How can you repurpose that amazing, evergreen blog post you wrote a while back? Check out these great ideas that were shared during Tuesday’s chat:
Brian is pretty awesome on Periscope, so it’s no surprise that he repurposes blog content by sharing it in the form of a live broadcast.
We love infographics here at Express Writers! Julia loves to turn some of the blog posts here into shareable infographics.
Videos are incredibly powerful because they provide a great way for your audience to connect with you. Turning your blog posts into video content is the perfect way to upcycle!
As Kristin said, you should take the best blog posts and make them better. You can turn your posts into eBooks, video content, or even graphic slides.
Sarah suggested combining a series of similar posts into an eBook or other download. You could even turn it into a podcast episode.
We do too, Pamela!
Q5: Discuss other forms of content great for upcycling.
What are some other content types that work well when upcycling? Check out these suggestions from the chat:
Brian knows it’s important to understand your audience. The content format you choose should be dictated by the community you want to reach. Provide them with what they want to see.
Kristen suggests using Google Analytics to figure out which posts are your most popular. She said you could turn those posts into an awesome email autoresponder.
Julia knows video is where it’s at!
Josh also likes the idea of turning your best blog posts into podcast episodes.
Q6: What role should upcycling play in your content marketing strategy?
Take a look at what some of the participants in Tuesday’s chat had to say:
Tracy said it’s the best way to come up with relevant content and to learn what’s working and what isn’t.
Matt said you should always think about how content can be repurposed to reach the largest ideal audience.
Tara said content upcycling should help you naturally expand in the topics you like.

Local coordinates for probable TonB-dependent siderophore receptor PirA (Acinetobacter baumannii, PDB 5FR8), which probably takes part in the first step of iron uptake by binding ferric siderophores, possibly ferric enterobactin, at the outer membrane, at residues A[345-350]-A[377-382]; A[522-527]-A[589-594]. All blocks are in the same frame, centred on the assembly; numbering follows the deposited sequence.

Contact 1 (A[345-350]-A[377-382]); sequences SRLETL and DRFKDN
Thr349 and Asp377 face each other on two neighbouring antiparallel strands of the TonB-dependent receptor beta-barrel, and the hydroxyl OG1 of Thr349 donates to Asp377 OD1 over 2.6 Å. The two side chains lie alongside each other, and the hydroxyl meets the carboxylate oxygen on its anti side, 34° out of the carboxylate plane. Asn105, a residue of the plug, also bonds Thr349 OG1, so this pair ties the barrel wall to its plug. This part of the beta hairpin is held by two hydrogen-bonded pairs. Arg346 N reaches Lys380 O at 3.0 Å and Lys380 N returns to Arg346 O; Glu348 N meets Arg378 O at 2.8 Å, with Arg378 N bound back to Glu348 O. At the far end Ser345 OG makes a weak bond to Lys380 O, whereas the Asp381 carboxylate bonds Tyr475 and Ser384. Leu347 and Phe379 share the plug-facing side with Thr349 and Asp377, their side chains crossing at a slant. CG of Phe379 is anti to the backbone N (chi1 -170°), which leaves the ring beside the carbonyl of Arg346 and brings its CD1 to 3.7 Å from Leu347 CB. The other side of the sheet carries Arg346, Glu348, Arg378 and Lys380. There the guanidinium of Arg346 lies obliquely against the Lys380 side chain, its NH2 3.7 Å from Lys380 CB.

Amalia feels it opens new channels of communication and interaction between her and her audience.
Amel said it can help you position yourself as an expert, increase reach, and increase visibility.
Kristen said you aren’t doing your content justice if you aren’t upcycling!
Well said, Bill!
Q7: How can you use your analytics to track the success of upcycling content?
Here are some tips for using your analytics in your content upcycling strategy:
Brian knows it’s important to use analytics as a way to see what your audience likes and doesn’t like. He also shared some great tools everyone should check out.
As Sarah said, you need to set goals and monitor your performance.
Kristen’s advice is to upcycle the content that’s already doing well, then pay attention to the feedback and engagement you receive.
See how many views your repurposed content has gotten and how many times it’s been shared on social media.
It’s also important to measure engagement. Are people leaving comments? What kind of feedback are they providing?
Julia likes to use BuzzSumo to track social media sharing.
Q8: Q&A for Brian Fanzo!
Here are a couple of the questions Brian was asked during the chat:
Brian’s top success story when it comes to upcycling was repurposing a blog post with a Periscope broadcast.
When it comes to live video, you don’t have to be focused on perfection. Brian said you should pay more attention to the conversation.
We look forward to seeing you at the next #ContentWritingChat! Mark your calendars weekly for Tuesday at 10 AM CDT for great chats centered around content writing and marketing. Follow @ExpWriters to stay updated on our new topics and guests!